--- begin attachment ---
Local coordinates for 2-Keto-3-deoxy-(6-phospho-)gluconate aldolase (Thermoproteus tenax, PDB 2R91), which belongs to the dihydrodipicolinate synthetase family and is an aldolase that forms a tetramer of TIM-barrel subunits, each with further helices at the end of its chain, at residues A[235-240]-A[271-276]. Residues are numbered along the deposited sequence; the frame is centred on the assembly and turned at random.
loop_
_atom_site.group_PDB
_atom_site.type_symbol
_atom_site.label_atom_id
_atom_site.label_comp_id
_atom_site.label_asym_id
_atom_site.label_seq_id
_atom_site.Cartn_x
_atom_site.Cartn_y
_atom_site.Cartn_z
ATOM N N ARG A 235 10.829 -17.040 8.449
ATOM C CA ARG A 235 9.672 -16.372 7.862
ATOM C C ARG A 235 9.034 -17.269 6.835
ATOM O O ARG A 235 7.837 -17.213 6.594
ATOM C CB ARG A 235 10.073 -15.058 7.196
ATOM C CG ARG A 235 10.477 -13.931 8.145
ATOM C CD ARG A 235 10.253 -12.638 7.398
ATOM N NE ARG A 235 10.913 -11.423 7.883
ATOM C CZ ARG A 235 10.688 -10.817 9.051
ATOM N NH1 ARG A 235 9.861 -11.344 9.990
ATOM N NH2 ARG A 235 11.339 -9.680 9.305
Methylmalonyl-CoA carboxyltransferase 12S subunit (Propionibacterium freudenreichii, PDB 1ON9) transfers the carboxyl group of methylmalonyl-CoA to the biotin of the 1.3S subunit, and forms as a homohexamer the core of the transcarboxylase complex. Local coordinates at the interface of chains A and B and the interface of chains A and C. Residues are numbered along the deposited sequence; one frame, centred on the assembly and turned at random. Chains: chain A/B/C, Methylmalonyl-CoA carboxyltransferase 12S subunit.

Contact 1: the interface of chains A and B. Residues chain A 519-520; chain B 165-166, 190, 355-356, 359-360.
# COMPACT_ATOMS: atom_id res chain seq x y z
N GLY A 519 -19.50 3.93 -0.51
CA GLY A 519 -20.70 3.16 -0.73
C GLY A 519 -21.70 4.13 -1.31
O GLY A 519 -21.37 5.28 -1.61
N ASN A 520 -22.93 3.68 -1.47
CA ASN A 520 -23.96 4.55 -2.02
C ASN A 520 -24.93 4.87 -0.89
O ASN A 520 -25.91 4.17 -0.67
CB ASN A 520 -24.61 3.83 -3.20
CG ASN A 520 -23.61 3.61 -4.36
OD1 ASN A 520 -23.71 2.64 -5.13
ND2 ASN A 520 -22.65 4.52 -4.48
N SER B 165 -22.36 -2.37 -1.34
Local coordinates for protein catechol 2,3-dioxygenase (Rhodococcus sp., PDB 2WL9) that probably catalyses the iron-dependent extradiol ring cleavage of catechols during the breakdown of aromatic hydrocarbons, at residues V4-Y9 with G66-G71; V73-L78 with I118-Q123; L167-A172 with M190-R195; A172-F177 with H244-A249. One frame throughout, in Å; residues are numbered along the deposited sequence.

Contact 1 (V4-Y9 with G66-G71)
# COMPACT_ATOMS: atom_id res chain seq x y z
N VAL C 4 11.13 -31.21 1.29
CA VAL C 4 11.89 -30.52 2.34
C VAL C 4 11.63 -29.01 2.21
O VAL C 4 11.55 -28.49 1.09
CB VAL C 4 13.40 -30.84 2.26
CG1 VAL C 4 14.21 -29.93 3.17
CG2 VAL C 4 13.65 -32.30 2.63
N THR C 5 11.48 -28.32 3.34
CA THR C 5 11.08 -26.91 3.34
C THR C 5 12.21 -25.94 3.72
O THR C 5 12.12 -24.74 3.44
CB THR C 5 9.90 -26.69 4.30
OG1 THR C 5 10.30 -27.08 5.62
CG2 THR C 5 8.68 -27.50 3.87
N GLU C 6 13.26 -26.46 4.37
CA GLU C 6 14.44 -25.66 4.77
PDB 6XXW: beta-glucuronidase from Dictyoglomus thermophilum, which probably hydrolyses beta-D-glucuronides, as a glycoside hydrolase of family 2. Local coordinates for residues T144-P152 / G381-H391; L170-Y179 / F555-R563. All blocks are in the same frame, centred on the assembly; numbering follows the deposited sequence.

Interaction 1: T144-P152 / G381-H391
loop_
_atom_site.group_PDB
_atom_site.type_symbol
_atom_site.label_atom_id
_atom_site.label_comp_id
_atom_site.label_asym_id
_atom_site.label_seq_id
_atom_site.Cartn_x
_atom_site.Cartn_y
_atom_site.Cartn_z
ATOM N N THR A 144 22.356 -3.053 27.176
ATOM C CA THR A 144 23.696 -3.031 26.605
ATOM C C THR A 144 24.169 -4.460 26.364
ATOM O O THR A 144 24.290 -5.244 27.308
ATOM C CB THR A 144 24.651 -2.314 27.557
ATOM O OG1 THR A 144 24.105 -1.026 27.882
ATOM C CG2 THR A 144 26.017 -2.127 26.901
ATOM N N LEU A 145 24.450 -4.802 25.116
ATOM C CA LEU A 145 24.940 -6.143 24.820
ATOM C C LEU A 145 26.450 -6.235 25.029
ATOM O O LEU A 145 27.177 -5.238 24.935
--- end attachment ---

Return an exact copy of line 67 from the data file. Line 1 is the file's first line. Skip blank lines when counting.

_atom_site.Cartn_x